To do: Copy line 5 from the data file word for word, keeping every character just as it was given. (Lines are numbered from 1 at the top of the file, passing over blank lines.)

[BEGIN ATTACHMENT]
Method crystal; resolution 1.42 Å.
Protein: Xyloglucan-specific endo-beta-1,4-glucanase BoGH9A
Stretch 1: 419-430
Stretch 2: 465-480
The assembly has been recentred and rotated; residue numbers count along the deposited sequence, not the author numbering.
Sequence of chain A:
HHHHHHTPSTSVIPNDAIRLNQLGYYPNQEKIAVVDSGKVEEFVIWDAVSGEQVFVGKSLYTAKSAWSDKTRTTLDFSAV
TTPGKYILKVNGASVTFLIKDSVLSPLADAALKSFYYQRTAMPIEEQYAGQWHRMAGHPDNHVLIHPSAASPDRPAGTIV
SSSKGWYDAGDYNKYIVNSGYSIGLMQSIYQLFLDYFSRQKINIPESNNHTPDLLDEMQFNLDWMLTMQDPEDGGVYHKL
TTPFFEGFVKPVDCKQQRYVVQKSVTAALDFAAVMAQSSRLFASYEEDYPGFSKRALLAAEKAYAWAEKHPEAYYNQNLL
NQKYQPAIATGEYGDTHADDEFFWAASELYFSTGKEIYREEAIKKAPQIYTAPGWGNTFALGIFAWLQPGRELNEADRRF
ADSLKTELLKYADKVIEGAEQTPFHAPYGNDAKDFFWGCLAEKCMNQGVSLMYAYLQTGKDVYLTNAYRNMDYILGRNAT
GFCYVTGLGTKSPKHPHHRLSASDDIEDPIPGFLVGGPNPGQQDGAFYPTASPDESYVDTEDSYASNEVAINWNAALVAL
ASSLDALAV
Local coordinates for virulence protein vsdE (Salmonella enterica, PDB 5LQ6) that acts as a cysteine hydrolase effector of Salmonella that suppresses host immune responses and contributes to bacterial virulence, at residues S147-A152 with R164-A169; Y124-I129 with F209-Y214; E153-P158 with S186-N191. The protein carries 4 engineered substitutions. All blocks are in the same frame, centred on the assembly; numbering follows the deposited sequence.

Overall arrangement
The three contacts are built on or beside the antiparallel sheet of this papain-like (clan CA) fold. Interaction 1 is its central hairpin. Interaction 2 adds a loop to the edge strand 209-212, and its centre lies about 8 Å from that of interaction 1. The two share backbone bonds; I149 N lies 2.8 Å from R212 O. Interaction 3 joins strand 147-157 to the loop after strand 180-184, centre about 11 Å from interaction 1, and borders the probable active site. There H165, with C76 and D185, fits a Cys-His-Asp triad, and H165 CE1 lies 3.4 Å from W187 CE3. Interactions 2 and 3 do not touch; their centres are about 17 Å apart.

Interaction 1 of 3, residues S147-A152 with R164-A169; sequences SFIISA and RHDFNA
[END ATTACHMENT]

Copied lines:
The assembly has been recentred and rotated; residue numbers count along the deposited sequence, not the author numbering.